Renew: What are the signs you or someone you love is addicted to technology?
LS: Look at whether they’re able to disconnect. If you’re in a relationship with somebody and you can’t have a conversation without them pulling the phone out, it’s like a third member there. That’s what I see a lot. When I’m assessing someone, I look at behavior, emotion, interpersonal and physical. Usually, it’s the interpersonal. That’s the part that’s been forsaken in relationships and in life.
The psychological effects are most apparent. If you want to look for signs, look for those that are mood related. You’ll see a kid who is anxious or depressed. They’re not able to handle the depth of what they’re being confronted with.
Renew: How can parents intervene when their child is experiencing technology addiction?
LS: When we use technology, we go into this altered realm. When you’re asking somebody to disengage and that altered realm is their source of affirmation, you’re asking them to step away from everything that feels important. So you have to do it cautiously and carefully. You have to give them something on the other end that they want to go toward. But most parents are angry. It’s like a hostile takeover. It's pushing them further away. Someone is going to come toward you if you’re warm. They’re going to pull away if your hostile and angry.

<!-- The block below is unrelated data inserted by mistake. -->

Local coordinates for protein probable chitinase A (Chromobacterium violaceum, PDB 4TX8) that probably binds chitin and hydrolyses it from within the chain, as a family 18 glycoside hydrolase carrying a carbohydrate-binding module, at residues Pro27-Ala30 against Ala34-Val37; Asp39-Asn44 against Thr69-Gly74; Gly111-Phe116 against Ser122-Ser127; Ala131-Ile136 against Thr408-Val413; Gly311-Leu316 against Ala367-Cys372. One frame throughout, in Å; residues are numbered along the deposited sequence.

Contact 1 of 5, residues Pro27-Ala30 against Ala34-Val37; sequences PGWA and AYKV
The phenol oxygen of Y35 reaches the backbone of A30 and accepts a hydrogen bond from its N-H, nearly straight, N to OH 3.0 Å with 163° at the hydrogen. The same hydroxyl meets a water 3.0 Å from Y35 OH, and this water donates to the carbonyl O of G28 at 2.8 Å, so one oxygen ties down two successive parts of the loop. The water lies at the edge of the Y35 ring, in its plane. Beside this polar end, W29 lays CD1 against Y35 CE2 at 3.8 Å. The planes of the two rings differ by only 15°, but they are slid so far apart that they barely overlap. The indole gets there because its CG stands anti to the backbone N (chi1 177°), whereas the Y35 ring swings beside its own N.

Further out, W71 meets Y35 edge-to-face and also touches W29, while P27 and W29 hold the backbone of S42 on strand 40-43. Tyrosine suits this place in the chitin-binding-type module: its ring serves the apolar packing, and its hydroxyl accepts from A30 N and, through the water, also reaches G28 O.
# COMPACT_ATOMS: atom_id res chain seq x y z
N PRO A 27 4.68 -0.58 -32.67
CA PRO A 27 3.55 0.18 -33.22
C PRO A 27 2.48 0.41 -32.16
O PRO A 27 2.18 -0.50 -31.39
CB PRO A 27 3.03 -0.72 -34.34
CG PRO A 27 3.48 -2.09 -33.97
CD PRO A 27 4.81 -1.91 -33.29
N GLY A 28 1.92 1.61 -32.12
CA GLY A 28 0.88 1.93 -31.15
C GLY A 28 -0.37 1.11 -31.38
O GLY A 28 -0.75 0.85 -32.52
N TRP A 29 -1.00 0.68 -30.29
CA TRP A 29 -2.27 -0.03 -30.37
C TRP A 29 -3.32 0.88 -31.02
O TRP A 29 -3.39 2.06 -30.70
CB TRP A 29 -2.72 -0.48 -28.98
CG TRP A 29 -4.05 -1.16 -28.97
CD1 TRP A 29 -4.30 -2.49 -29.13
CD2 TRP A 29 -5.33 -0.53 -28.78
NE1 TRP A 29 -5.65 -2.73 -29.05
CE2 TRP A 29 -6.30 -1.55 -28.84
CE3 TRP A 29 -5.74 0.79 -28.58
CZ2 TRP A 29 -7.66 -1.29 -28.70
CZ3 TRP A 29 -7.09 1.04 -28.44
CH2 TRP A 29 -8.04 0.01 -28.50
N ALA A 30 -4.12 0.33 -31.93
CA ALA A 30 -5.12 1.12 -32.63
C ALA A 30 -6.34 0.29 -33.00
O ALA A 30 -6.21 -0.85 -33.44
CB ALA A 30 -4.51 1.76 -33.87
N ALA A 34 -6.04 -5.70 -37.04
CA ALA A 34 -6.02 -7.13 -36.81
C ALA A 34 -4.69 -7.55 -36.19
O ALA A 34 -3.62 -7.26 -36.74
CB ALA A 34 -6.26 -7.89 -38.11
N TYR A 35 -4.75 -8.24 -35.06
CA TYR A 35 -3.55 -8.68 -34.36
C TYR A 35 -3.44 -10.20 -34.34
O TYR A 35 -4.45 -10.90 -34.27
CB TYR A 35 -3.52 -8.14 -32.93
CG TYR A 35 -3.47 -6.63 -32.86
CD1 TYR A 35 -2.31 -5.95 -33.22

Renew: How do you treat technology addiction?
LS: Set clear guidelines and expectations. Give them examples. The biggest problem I see is that parents don’t follow their own example. Also, have purposeful daily contact. People need 11 intimate touches a day. We’re not getting anywhere near that. Have five to 10 minutes of talking time when cellphones aren’t out. That can really make a difference.
Renew: What’s next for you?
LS: I’m working on a book called Technology Is the New Gateway Drug. It is going to go in-depth into the portals technology takes us into: gaming, pornography, eating disorders, gambling.
I’m also starting a Digital Citizen Academy. It’s an online prevention and diversion program for schools. It’s going to be digital citizen training: what you should and shouldn’t you do on your phone, your digital reputation, bullying, cheating, sexting and sextortion, what the laws are. The module is about prevention.